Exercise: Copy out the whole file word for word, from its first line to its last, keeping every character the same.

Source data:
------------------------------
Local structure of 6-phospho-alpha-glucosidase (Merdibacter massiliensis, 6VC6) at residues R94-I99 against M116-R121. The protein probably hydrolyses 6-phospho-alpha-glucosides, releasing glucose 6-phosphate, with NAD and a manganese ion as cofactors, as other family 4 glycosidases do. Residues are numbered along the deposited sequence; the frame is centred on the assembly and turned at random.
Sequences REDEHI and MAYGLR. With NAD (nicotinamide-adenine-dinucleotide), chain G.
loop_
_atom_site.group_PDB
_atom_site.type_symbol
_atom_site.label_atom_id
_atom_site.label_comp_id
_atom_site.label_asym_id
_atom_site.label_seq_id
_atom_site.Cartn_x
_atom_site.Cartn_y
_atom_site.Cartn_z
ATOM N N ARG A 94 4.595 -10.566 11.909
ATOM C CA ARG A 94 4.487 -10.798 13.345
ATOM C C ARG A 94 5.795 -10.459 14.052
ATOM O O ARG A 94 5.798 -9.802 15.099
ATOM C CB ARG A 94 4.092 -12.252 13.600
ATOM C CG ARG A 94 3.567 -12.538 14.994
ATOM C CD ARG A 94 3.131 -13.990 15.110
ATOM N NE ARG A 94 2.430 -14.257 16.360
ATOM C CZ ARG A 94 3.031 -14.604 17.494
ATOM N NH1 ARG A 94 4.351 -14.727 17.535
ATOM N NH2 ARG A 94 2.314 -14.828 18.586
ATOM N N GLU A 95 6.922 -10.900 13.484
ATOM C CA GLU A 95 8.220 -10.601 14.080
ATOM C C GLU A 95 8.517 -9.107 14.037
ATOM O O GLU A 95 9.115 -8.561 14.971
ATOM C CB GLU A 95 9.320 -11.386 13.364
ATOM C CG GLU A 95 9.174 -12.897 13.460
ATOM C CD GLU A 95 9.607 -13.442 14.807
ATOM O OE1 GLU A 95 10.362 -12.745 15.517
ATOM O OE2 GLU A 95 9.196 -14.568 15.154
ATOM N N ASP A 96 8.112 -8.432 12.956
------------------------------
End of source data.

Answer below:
Local structure of 6-phospho-alpha-glucosidase (Merdibacter massiliensis, 6VC6) at residues R94-I99 against M116-R121. The protein probably hydrolyses 6-phospho-alpha-glucosides, releasing glucose 6-phosphate, with NAD and a manganese ion as cofactors, as other family 4 glycosidases do. Residues are numbered along the deposited sequence; the frame is centred on the assembly and turned at random.
Sequences REDEHI and MAYGLR. With NAD (nicotinamide-adenine-dinucleotide), chain G.
loop_
_atom_site.group_PDB
_atom_site.type_symbol
_atom_site.label_atom_id
_atom_site.label_comp_id
_atom_site.label_asym_id
_atom_site.label_seq_id
_atom_site.Cartn_x
_atom_site.Cartn_y
_atom_site.Cartn_z
ATOM N N ARG A 94 4.595 -10.566 11.909
ATOM C CA ARG A 94 4.487 -10.798 13.345
ATOM C C ARG A 94 5.795 -10.459 14.052
ATOM O O ARG A 94 5.798 -9.802 15.099
ATOM C CB ARG A 94 4.092 -12.252 13.600
ATOM C CG ARG A 94 3.567 -12.538 14.994
ATOM C CD ARG A 94 3.131 -13.990 15.110
ATOM N NE ARG A 94 2.430 -14.257 16.360
ATOM C CZ ARG A 94 3.031 -14.604 17.494
ATOM N NH1 ARG A 94 4.351 -14.727 17.535
ATOM N NH2 ARG A 94 2.314 -14.828 18.586
ATOM N N GLU A 95 6.922 -10.900 13.484
ATOM C CA GLU A 95 8.220 -10.601 14.080
ATOM C C GLU A 95 8.517 -9.107 14.037
ATOM O O GLU A 95 9.115 -8.561 14.971
ATOM C CB GLU A 95 9.320 -11.386 13.364
ATOM C CG GLU A 95 9.174 -12.897 13.460
ATOM C CD GLU A 95 9.607 -13.442 14.807
ATOM O OE1 GLU A 95 10.362 -12.745 15.517
ATOM O OE2 GLU A 95 9.196 -14.568 15.154
ATOM N N ASP A 96 8.112 -8.432 12.956